Monday, 16 January 2012
Hespira, by Matthew Hughes – reviewed by Stephen Theaker
Hespira is the name chosen by a young woman who has lost her memory, encountered accidentally (or so it seems) by Henghis Hapthorn in the course of what should have been a simple transaction on behalf of wealthy maniac (when emotions run high, the “muscles in his jaw moved as if small animals were burrowing under his skin”) Irslan Chonder: the recovery of his favourite soul boxes from a thief. Finding Hespira strangely attractive, though she possesses “the complete combination of feminine attributes” that he finds least appealing, Hapthorn takes her off-world to investigate her past—and also to steer clear of the violent consequences of his recent work.
This third and so far final Henghis Hapthorn novel presents a level of invention and effort that is almost too generous to the reader, though of course some apparently incidental pleasures prove crucial to the denouement, which includes a revenge worthy of Kirth Gersen. One feels for Hapthorn, a detective in a universe that makes less sense by the minute, but enjoys his gentle frustration with the universe and admires his determination to keep trying. This is a highly amusing book full of mysteries and discoveries; there is always more to think about, always a reason to keep reading. People often say that they didn’t want a book to ever end; in this case upon discovering an epilogue my reaction was literally to shout “Yes!” (Embarrassing as it is to admit that.) Very much recommended.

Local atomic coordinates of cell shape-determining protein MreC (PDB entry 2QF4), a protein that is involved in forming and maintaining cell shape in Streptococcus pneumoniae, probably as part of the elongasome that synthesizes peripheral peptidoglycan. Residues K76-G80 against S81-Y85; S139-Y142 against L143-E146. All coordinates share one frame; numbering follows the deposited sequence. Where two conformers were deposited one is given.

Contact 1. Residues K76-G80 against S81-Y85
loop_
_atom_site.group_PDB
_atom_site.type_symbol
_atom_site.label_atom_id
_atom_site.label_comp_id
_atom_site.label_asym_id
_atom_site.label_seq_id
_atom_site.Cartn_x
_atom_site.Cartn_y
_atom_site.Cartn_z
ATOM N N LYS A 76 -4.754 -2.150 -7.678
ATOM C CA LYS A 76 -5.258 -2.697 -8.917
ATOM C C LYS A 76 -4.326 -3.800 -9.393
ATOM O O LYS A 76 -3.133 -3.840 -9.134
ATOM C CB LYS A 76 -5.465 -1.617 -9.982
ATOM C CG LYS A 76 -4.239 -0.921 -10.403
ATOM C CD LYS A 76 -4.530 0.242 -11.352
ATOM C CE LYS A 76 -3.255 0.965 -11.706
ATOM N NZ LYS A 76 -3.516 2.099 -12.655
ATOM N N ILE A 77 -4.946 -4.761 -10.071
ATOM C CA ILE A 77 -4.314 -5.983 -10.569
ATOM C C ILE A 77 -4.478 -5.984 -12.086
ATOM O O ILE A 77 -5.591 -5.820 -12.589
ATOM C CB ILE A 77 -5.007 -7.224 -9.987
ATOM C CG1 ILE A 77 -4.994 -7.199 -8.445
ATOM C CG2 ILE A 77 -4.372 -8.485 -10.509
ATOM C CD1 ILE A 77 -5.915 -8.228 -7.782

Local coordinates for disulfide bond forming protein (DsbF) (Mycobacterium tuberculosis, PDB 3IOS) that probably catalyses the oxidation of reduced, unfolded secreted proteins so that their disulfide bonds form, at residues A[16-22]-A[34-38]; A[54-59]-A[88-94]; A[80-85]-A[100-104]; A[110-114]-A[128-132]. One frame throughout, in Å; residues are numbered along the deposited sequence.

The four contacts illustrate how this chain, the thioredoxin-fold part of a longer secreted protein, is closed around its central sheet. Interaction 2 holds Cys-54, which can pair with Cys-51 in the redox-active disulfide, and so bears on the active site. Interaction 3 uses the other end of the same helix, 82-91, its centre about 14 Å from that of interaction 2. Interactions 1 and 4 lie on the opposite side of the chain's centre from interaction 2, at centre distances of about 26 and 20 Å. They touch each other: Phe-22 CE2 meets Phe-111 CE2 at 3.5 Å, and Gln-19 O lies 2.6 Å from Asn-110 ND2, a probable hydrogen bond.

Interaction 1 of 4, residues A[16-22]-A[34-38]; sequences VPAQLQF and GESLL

Hespira, by Matthew Hughes (Jabberwocky Literary Agency, Kindle, 4990ll).